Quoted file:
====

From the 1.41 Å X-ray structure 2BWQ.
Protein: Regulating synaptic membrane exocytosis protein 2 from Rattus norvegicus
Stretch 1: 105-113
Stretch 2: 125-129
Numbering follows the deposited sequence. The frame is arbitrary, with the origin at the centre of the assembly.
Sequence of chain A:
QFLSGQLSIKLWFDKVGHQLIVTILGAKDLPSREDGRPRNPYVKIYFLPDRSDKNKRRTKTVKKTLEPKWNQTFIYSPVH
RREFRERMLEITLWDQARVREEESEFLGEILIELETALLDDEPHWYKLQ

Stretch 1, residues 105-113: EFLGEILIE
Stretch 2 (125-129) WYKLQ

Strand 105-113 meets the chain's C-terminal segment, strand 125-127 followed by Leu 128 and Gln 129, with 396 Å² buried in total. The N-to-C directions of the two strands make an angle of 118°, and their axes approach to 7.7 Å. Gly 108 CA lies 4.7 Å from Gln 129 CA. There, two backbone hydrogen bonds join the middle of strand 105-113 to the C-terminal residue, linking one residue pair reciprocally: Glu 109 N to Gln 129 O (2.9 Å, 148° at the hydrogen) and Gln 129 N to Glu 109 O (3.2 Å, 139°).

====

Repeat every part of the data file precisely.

From the 1.41 Å X-ray structure 2BWQ.
Protein: Regulating synaptic membrane exocytosis protein 2 from Rattus norvegicus
Stretch 1: 105-113
Stretch 2: 125-129
Numbering follows the deposited sequence. The frame is arbitrary, with the origin at the centre of the assembly.
Sequence of chain A:
QFLSGQLSIKLWFDKVGHQLIVTILGAKDLPSREDGRPRNPYVKIYFLPDRSDKNKRRTKTVKKTLEPKWNQTFIYSPVH
RREFRERMLEITLWDQARVREEESEFLGEILIELETALLDDEPHWYKLQ

Stretch 1, residues 105-113: EFLGEILIE
Stretch 2 (125-129) WYKLQ

Strand 105-113 meets the chain's C-terminal segment, strand 125-127 followed by Leu 128 and Gln 129, with 396 Å² buried in total. The N-to-C directions of the two strands make an angle of 118°, and their axes approach to 7.7 Å. Gly 108 CA lies 4.7 Å from Gln 129 CA. There, two backbone hydrogen bonds join the middle of strand 105-113 to the C-terminal residue, linking one residue pair reciprocally: Glu 109 N to Gln 129 O (2.9 Å, 148° at the hydrogen) and Gln 129 N to Glu 109 O (3.2 Å, 139°).